The Tier Factor

One might assume that the introduction of family tiers on cable platforms would be a major boon for networks specifically targeting kids and family viewers — particularly the fledgling digital services that have come on the scene in recent years. But that’s not the case for the 20-plus channels in the category.

Recent announcements from Time Warner Cable, Comcast Corp. and Cox Communications Inc. reveal family-tier lineups that each include about five or six services that are specifically targeting the genre. Only two channels in the category show up on all three lists: Discovery Kids and Disney Channel.

Another four networks show up on two family tiers. But only eight — less than half the channels in the kids and family category — have any representation on the three lists.

The tiers, and the controversy that swirls about them, is just one reason why it pays to examine kids and family programmers right now.

As detailed in our story about free on-demand services in this special report, kids programming is getting gangbuster take rates. But there’s no viable business model for the category yet. Another story notes that most digital services are still fighting for enough subscribers to qualify for ratings, and this year is seen as a key time to ramp up original programming and marketing.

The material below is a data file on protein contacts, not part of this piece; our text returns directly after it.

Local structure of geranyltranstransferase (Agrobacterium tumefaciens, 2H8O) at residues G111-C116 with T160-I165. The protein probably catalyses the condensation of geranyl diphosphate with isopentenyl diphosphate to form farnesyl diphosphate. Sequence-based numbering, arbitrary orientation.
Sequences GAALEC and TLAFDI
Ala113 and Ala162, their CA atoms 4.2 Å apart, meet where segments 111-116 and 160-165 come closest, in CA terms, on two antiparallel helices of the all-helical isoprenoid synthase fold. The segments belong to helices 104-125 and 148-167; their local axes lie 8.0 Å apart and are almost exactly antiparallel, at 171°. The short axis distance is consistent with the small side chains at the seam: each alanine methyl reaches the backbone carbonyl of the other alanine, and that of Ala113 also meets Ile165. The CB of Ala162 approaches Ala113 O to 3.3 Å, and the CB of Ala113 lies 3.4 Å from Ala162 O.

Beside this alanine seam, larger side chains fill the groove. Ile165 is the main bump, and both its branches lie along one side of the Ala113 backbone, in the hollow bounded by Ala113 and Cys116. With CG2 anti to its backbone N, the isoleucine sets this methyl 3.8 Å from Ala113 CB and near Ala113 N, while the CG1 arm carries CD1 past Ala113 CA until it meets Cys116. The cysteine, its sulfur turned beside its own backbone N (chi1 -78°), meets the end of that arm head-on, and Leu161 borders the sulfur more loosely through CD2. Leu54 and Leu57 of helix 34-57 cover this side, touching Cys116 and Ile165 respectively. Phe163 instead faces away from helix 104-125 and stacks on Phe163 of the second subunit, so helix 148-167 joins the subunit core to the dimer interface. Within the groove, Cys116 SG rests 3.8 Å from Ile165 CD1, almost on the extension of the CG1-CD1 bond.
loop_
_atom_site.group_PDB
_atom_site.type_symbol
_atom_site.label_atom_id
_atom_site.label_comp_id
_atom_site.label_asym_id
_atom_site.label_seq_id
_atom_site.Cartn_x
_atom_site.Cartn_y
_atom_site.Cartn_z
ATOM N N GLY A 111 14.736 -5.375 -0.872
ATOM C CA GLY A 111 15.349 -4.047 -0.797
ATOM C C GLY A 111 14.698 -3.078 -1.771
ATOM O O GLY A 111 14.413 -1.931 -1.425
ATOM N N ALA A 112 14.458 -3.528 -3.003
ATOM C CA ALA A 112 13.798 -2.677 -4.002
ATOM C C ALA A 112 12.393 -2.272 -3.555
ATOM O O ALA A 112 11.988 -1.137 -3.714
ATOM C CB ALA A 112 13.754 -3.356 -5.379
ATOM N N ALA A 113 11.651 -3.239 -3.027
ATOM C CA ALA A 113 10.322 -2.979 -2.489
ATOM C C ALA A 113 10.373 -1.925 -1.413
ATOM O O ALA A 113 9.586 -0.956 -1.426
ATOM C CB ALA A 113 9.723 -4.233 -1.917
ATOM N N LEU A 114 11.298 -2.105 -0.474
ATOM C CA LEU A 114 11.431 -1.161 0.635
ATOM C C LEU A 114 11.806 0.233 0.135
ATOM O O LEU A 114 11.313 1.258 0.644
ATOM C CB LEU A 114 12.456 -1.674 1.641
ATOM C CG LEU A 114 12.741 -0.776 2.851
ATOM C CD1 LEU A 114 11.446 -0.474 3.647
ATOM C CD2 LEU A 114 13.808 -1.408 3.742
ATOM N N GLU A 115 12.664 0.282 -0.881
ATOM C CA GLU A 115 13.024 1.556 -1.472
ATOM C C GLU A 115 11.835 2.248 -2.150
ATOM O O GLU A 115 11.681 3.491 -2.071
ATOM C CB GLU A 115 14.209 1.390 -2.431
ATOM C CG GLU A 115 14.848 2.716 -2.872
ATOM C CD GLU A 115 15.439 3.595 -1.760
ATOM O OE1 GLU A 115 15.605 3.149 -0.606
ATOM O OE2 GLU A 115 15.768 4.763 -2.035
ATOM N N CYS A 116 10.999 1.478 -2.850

Some of the premium networks are actually seeing increased interest by some operators in marketing their family services. But no premium family channel has been moved to add much more original fare. In fact, one is moving away from it.

Original kids programming is of particular interest to me, because I recently moderated a panel session on the subject. A seasoned producer of children’s programming on the panel bemoaned a growing trend at children’s networks. She contends — and none of the network executives there disputed — that kids channels are increasingly less interested in producing original ideas from outside producers. That can narrow the flow of truly fresh programming. It speaks to larger trends within the production community, and the struggle by networks to create viable business models.

But while the issues are as jumbled as the contents of a rich kids’ toy chest, they’re the kind of problems that mature networks cut their teeth on, and thrive on.